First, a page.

- Message from the Chair
- Letter from the Editor
- Awards and Scholarships
- Interview with David Evans
- Technical Program
- Herman Skolnik Award Symposium 2016
- Developing databases and standards in chemistry
- Two decades of open chemical data at the Developmental Therapeutics Program (DTP) at the National Cancer Institute (NCI)
- Using InChI to manage data
- Open chemistry resources provided by the NCI computer-aided drug design (CADD) group
- Evolution of open chemical information
- Open chemical information at the European Bioinformatics Institute
- History and the future of tools and software components for working with public chemistry data
- PubChem a resource for cognitive computing
- SPL and openFDA resources of open substance data
- Building a network of interoperable and independently produced linked and open biomedical data
- Chemical structure representation in PubChem
- iRAMP and PubChem: of the people, for the people
- Open chemical information: where now and how?
- ANYL: New Directions in Chemometrics: Making Sense of Big & Small Chemical Data Sets
- Shedding Light on the Dark Genome: Methods, Tools & Case Studies
- Bringing Cheminformatics into the College Chemistry Classroom
- Herman Skolnik Award Symposium 2016
- Committee Reports
- Sponsor Announcements
- CINF Officers and Functionaries
Chemical structure representation in PubChem
A unique and invaluable feature of the architecture of PubChem is the distinction between the deposited structures (substances) and the normalized structures (compounds), and the retention of both. This feature allowed PubChem to avoid the early mistakes of CAS, said Roger Sayle of NextMove Software. PubChem Substance contains about 209.6 million structures; PubChem Compound contains about 91.7 million structures. The PubChem standardization service aims to determine when two chemical structures are the same.
Consider, for example, implicit and explicit hydrogens. Ethanol (PubChem CID 702) has been deposited 1569 times with six different explicit atom counts, and thus, six different SIDs. All have the same SMILES and InChI. Nitrobenzene (PubChem CID 7416) has been deposited as 164 distinct substance depositions, with five SIDs, two with molecular formula C6H5NO2, and the others with extra hydrogens: C6H6NO2+, C6H6NO2-, and C6H7NO2. To complicate matters, BIOVIA 2017 changed the interpretation of CTfiles (the default valences of some neutral main group elements have changed); this affects 342,689 SIDs and 213,097 CIDs. PubChem is inconsistent on protonation, but generally protonation state is preserved.
A major challenge in chemical databases is aromaticity: two compounds that differ in Kekulé forms are the same molecule. A significant novel innovation in cheminformatics was Evan Bolton’s development of a “canonical” Kekulé SMILES form of a molecule. This enabled PubChem to avoid the early mistakes of Daylight Chemical Information Systems. Different chemistry toolkits (and chemists) differ in opinion on which ring systems are aromatic and which are not, hence PubChem’s wish to remain “neutral” by only providing non-aromatic SMILES. Unfortunately, Evan’s algorithm aromatizes all conjugated cycles, and not just those associated with the smallest set of smallest rings, a computationally demanding requirement. PubChem does not restrict aromaticity to 4n+2 Hückel aromaticity; thus conjugated ring systems such as pentalene are deemed aromatic.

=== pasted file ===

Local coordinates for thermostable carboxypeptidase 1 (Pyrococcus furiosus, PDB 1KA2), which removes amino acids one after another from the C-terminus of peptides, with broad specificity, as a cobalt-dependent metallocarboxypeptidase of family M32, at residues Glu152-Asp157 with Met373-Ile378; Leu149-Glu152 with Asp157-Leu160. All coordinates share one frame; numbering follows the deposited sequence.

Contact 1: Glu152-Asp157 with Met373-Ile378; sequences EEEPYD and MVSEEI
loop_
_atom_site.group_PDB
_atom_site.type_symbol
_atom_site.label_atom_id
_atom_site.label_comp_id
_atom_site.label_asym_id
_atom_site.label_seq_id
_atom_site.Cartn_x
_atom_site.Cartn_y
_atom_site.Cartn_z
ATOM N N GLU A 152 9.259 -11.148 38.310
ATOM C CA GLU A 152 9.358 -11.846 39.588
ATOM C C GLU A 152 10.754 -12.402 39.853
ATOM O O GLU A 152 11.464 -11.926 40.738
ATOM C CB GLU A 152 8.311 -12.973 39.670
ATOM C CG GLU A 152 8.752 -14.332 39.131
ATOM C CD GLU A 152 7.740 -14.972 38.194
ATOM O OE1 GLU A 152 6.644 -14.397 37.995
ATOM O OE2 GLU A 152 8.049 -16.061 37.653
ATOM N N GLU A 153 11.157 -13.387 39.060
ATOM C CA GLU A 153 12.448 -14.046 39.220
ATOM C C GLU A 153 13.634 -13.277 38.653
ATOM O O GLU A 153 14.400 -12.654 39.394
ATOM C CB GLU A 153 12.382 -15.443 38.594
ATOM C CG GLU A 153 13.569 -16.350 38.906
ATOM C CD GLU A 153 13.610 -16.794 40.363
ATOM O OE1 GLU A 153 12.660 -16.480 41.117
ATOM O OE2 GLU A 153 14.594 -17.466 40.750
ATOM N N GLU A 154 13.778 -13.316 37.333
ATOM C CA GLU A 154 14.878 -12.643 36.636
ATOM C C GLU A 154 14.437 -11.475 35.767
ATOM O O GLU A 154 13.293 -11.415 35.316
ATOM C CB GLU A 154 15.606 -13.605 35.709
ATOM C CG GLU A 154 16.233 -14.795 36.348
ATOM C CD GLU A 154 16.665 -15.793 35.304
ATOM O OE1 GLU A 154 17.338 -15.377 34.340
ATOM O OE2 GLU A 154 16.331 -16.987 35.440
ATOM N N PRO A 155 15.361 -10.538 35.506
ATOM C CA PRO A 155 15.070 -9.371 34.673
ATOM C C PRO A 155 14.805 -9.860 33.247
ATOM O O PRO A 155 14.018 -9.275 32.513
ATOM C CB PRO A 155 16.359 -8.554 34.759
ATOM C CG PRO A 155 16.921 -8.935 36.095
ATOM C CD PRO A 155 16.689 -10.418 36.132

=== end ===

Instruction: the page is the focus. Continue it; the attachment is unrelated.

Tautomers are normalized. Thus 4-(phenylazo)-1-naphthalenol (CAS RN 3651-02-3), a case of classic tautomerism, has only one CID (5355205), but there are two InChIs, one for each tautomer. Unfortunately not all tautomers are handled so well: four tautomers of this molecule are recorded:
PubChem follows InChI in breaking bonds to metals. It currently handles 109 of the 118 elements in the periodic table. PubChem registration confirms that any specified isotope has been observed experimentally. Hence 7CH4 is rejected, but 8CH4 (which has an exceptionally short half-life) is allowed. Another quirk is that PubChem does not normalize mononuclidic isotopes. Hence fluoromethane has CID 11638, while fluoromethane with 19F has CID 58338844. PubChem rejects chlorine dioxide, and carbide anions, but it accepts disulfur dioxide (O=S=S=O) which is stable for only a few seconds.
It is one of the innovations of PubChem that it explicitly stores relationships (such as having similar 3D shape) in the database. Given a CID, you can find all similar CIDs based on Tanimoto similarity, for example, but you can also find all the tautomeric forms provided by depositors by following the links from CID to SID. Likewise, there are internal links (backwards and forwards) between mixtures and their components, and between isotopes of a compound, and between enantiomers of a compound.
PubChem allows depositors to specify advanced representations of molecular structures such as inorganics and organometallics via SD tags. Quadruple, dative, complex, and ionic bonds can be specified with the non-standard bond option; hydrogen, resonance, bold, and Fischer bonds, and close contacts can be specified with the bond annotations option. Relatively few depositors make use of these options.
Roger concluded by saying that PubChem represents the current state-of-the-art in chemical structure representation.33,34,35 Under the surface, unseen to most users, are many technical and scientific innovations that have enabled PubChem to scale to contain nearly 100 million compounds. From simple design decisions such as the substance versus compound distinction, to breakthroughs such as canonical Kekulé SMILEs, the architecture of PubChem contains a treasure trove of cheminformatics innovations, covering normalization, tautomers, mixtures, 2D fingerprints and similarity, substructure search, biopolymers, text mining, and much more.